Meet Jessica Landau! Jes is an Executive Director and Founding Leader at ONEHOPE Wine, a boutique wine delivery service that dedicates a portion of the sale of each bottle to supporting a nonprofit. The world-class vineyard in Napa Valley makes a positive impact on the world – and has raised more than $5 million to date worldwide for causes.
Jes is also a caring wife, mother, and a graduate from the Savannah College of Art and Design. Most importantly to us, she’s been one of Heartbeat International Foundation’s supporters for years.
Not only is Jes an important part of our family as a donor, but also as someone who truly understands our mission as she is also a pacemaker patient.
One of Jes’ earliest memories is walking on a treadmill while wearing diapers with wires strapped to her body. She was only 2 years old. She didn’t know it, but when she kept complaining that her tummy was hurting – it was actually her heart. She was walking on the treadmill so that her doctors could monitor her heart rhythm. Chickenpox, combined with an aggressive flu, damaged her heart forever. Her parents didn’t realize it right away either. Jes would eventually need a pacemaker to survive.
By the age of ten, Jes finally got implanted with her very first device. Her resting heart rate was only 34 beats per minute. Without her surgery, she surely would have died. Thankfully, her family was able to provide and afford her care – they lived in a nice home in Colorado, close to the best hospitals and medical care she needed.
“That’s why the work of Heartbeat International Foundation is so close to my heart,” says Jes. “I was lucky enough to have a family and be born in a situation where they could afford to save my life, over and over again. But not everyone in the world has that privilege. And they don’t deserve to die.”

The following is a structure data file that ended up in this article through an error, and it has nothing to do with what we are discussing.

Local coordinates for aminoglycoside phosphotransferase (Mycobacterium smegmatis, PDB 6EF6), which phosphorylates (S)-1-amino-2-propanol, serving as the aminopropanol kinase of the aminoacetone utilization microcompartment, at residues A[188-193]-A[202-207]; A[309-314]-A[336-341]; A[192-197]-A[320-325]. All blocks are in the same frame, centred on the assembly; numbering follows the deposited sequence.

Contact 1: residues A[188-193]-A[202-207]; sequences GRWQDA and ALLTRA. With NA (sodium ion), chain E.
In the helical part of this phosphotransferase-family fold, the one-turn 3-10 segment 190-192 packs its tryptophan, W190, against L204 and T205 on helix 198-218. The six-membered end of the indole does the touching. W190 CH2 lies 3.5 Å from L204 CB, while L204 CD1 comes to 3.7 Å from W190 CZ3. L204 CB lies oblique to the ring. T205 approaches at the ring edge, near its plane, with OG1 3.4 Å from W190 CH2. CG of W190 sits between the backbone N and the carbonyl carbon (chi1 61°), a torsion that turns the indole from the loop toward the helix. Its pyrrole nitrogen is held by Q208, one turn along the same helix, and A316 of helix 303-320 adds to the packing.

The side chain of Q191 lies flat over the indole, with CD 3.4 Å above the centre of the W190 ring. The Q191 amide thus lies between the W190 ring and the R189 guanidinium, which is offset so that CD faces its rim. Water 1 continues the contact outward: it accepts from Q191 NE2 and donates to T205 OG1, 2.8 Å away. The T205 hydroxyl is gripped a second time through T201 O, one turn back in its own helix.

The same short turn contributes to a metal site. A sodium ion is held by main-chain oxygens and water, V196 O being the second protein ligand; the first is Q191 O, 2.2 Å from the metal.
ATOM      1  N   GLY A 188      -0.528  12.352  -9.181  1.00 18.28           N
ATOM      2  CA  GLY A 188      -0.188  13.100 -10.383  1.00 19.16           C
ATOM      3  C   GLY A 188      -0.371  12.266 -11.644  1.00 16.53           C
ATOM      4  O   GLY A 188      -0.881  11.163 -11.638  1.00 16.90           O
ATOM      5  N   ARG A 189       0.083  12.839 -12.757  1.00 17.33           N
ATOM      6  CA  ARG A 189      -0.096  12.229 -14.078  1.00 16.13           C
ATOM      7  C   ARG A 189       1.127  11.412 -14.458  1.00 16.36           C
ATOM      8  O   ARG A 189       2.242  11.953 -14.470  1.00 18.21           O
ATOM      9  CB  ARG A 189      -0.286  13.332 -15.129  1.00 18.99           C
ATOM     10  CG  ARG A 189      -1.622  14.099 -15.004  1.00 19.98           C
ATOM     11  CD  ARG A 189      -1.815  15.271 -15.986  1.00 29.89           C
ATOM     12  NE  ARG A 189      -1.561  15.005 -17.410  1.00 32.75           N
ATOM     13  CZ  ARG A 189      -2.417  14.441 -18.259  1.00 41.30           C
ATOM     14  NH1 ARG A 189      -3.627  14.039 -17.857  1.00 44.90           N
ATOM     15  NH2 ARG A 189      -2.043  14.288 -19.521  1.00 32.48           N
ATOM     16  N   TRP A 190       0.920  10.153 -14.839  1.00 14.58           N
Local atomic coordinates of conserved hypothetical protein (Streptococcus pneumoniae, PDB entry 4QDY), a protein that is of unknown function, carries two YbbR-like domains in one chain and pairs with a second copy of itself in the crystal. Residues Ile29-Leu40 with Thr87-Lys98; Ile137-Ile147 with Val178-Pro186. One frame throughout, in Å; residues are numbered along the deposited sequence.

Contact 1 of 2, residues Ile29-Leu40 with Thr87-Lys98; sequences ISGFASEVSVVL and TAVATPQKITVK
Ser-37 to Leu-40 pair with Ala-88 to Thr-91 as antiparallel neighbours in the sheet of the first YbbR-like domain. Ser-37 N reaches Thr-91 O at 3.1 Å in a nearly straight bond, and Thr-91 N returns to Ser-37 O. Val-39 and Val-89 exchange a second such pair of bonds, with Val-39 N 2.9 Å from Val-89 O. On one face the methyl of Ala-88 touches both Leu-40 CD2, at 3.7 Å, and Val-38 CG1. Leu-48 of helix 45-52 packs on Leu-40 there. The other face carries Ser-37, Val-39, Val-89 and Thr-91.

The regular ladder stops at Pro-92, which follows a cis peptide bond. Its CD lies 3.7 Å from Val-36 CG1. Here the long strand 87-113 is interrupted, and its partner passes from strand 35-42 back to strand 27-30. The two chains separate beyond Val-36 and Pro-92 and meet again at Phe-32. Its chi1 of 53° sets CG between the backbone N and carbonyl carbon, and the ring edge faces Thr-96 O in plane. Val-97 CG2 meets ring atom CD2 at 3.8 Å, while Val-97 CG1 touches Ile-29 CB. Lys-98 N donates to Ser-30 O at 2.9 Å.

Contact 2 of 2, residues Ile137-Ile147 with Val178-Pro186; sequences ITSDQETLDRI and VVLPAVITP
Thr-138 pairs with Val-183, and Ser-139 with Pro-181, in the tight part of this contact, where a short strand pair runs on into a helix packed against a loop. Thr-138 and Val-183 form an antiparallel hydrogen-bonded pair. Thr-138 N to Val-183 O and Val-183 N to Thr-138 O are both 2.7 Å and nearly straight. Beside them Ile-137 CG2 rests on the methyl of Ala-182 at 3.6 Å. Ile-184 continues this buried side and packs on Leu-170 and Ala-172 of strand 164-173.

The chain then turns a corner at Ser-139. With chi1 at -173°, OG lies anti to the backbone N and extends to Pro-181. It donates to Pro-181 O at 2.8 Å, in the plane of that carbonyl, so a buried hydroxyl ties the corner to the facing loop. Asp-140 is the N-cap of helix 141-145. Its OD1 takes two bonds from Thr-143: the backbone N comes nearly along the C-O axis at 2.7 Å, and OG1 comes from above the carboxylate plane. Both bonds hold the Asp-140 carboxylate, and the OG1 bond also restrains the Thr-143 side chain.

After receiving her first pacemaker, Jes’ love for sports and activities flourished. She joined the girls’ soccer team in high school. When she was 16 years old, she found herself having a hard time keeping up on the field with her fellow teammates.
“I had no energy,” she said, “I didn’t feel like I could run anymore.”
A trip to the cardiologist revealed that Jes’ pacemaker was on backup mode – with the battery nearly depleted. With less than two weeks before it would stop functioning completely, they scheduled her for emergency surgery immediately. For a second time, her life was saved.
Later that year, her pacemaker dislodged and fell into her armpit. Once again, Jes was scheduled for emergency surgery, but then less than one year after that, there was a recall on her pacemaker.
At 18, Jes was yet again scheduled for an emergency procedure to replace the recalled device. “Unfortunately, the medical team performing my pacemaker surgery made a little mistake – they accidentally punctured my lung,” Jes explains. “Not only was my heart rate down to 17 beats per minute, but I was getting 25% less oxygen into my body.”
After a string of emergency procedures that lasted most of her childhood, Jes was finally on the mend. In 2002, she was accepted into college at Savannah College of Art and Design to play soccer. At 19, Jes was thriving. One day, her chest started hurting very badly and she couldn’t lift her left arm. After visiting the hospital, she learned that her chest muscle had become detached, and was scheduled for another emergency procedure.
Fast forward to 2020, Jes has had the same pacemaker since she was 28, and has a good two years left on it.
“I know what it’s like to be afraid to die. I’ve experienced it so many times in my life. But my parents were able to help me. It’s like I won the lottery – they could afford it, and I was always fine. But not everyone in the world is as lucky as me – and that’s why I dedicate my life to supporting causes that make an impact on people’s lives. The work that Heartbeat International Foundation does is truly amazing, and it means the world to me to be able to help them save lives.”